``We need to get to the bottom of the credit crisis before financials are the sort of place that we want to put a lot of money,'' said Bruce McCain, the Cleveland-based chief investment strategist at Key Private Bank, which oversees about $30 billion.
Lehman was forced into bankruptcy after Barclays Plc and Bank of America Corp. abandoned takeover talks yesterday and the company lost 94 percent of its market value this year. Lehman sank 94 percent to 21 cents.
Citigroup Inc., the largest U.S. bank by assets, declined 15 percent to $15.24 for the steepest drop since July 2002. Bank of America retreated 21 percent, the most since at least July 1982, to $26.55 after agreeing to purchase Lehman rival Merrill Lynch & Co. for $50 billion. American Express Co., the biggest U.S. credit card company by purchases, fell 8.9 percent to $35.48.
`Down The Drain'
``It's all basically going down the drain,'' said Franz Wenzel, who helps oversee about $830 billion as deputy director for investment strategy at Axa Investment Managers in Paris. ``The rhythm of the shoes that drop has accelerated. That's what we follow with caution.''
AIG lost $7.38 to $4.76, the lowest price since June 1988. The biggest U.S. insurer fell after failing to present a plan to raise capital and stave off credit downgrades. AIG may need to raise $20 billion in capital and sell $20 billion of assets to ease a cash crunch brought on by the collapse of U.S. mortgage markets, people familiar with insurer's plans said.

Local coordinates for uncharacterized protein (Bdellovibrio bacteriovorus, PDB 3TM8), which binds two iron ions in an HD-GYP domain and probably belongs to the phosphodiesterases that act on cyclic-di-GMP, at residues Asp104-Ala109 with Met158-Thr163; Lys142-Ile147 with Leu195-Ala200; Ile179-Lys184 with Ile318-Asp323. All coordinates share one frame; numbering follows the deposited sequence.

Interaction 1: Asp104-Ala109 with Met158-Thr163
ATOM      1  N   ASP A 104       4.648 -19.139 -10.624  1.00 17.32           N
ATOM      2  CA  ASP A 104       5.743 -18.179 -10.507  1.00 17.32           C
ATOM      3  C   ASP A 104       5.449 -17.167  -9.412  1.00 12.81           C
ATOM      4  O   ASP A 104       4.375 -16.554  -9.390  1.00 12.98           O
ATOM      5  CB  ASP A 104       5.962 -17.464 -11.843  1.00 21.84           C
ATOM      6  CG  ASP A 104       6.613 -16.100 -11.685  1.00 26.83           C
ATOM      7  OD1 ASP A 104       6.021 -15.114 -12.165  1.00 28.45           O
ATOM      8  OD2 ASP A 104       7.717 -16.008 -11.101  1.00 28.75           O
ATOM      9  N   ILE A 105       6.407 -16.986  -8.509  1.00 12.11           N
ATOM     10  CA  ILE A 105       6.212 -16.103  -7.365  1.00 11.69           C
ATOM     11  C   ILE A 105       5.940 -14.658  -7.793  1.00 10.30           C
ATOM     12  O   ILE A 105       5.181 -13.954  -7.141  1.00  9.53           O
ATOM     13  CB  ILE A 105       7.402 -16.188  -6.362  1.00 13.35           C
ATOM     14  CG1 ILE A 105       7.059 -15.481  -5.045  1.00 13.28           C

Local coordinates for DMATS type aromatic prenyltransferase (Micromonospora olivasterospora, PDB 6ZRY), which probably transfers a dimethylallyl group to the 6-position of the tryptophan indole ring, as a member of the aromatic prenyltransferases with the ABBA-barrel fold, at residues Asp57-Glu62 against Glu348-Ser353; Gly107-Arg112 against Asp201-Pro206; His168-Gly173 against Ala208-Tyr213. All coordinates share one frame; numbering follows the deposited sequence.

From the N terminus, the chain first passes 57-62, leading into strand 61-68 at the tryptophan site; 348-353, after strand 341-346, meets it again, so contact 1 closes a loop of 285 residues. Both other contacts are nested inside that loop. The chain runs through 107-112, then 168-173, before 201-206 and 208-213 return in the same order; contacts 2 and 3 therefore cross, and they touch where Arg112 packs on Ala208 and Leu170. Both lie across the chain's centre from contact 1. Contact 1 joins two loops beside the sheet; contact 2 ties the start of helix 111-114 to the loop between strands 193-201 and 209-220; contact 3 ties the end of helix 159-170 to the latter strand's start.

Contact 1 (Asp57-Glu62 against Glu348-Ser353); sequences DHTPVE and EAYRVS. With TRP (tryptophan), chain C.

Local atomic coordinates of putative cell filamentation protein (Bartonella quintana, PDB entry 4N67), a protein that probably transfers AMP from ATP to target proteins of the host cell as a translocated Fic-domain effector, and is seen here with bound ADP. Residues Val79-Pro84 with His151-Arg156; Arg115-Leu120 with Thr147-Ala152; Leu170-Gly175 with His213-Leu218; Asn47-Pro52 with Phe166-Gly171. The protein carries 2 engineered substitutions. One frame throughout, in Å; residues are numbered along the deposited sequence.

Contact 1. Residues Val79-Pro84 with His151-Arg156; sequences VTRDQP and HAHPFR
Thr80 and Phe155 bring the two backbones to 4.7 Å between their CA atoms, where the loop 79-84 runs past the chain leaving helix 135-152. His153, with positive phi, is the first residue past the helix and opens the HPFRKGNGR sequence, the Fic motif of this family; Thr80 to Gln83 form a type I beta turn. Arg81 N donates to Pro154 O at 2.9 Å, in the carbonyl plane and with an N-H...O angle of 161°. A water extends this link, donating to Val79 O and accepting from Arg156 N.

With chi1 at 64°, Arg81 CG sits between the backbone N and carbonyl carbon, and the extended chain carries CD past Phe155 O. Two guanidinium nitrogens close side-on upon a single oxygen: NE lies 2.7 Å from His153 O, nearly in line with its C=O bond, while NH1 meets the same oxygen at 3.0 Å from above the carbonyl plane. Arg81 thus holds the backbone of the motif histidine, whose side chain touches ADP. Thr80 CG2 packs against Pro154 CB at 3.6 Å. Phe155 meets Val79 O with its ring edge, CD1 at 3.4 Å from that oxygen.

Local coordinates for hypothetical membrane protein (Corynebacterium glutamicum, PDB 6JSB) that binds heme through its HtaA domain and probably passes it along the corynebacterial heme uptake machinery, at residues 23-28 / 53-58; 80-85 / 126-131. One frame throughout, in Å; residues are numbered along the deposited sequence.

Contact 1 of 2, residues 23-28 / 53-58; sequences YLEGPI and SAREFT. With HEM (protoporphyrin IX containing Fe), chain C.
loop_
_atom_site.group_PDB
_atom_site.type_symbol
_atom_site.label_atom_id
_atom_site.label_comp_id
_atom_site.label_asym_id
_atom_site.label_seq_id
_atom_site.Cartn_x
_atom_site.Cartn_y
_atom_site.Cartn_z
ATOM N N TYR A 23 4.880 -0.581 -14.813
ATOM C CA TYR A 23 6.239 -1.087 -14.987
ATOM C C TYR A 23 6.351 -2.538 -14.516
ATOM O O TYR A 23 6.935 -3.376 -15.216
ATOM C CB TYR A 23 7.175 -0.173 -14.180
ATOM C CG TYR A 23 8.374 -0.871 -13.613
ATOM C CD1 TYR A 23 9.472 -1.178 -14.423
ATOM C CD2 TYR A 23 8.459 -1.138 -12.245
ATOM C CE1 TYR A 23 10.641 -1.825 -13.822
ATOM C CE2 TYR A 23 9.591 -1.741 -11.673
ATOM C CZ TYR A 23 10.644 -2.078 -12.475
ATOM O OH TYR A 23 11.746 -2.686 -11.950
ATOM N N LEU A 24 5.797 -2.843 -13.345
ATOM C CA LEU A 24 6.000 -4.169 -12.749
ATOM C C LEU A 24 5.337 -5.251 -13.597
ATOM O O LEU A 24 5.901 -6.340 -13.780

Goldman Sachs Group Inc. fell 12 percent, the most since April 2000, to $135.50. JPMorgan Chase & Co. retreated 10 percent to $37. Their shares were downgraded by Merrill Lynch.
Goldman Sachs was cut to ``neutral'' on the likelihood Lehman's bankruptcy will reduce profitability for the biggest U.S. securities firm. The analysts cut their recommendation on JPMorgan to ``underperform'' and predicted the lender will report a third-quarter loss.
Morgan Stanley, the biggest U.S. securities firm other than Goldman Sachs, fell 14 percent to $32.19.
Betting Against Financials
The Financial Select Sector SPDR Fund, an exchange-traded fund linked to financial companies, had 42.6 million shares on loan on Sept. 11, or 87 percent more than a week earlier, according to Alexander Hofmann, an analyst at Data Explorers in London. Shares on loan can be an indication of short positions.
Former Fed Chairman Alan Greenspan said the financial crisis that began with the collapse of the subprime-mortgage market last year ``is probably a once in a century event'' that will lead to the failure of more firms.
``There's no question that this is in the process of outstripping anything I've seen, and it is still not resolved,'' Greenspan said in an interview yesterday on ABC's ``This Week with George Stephanopoulos.'' Greenspan, 82, retired from the Fed in January 2006 after serving for 18 years as chairman.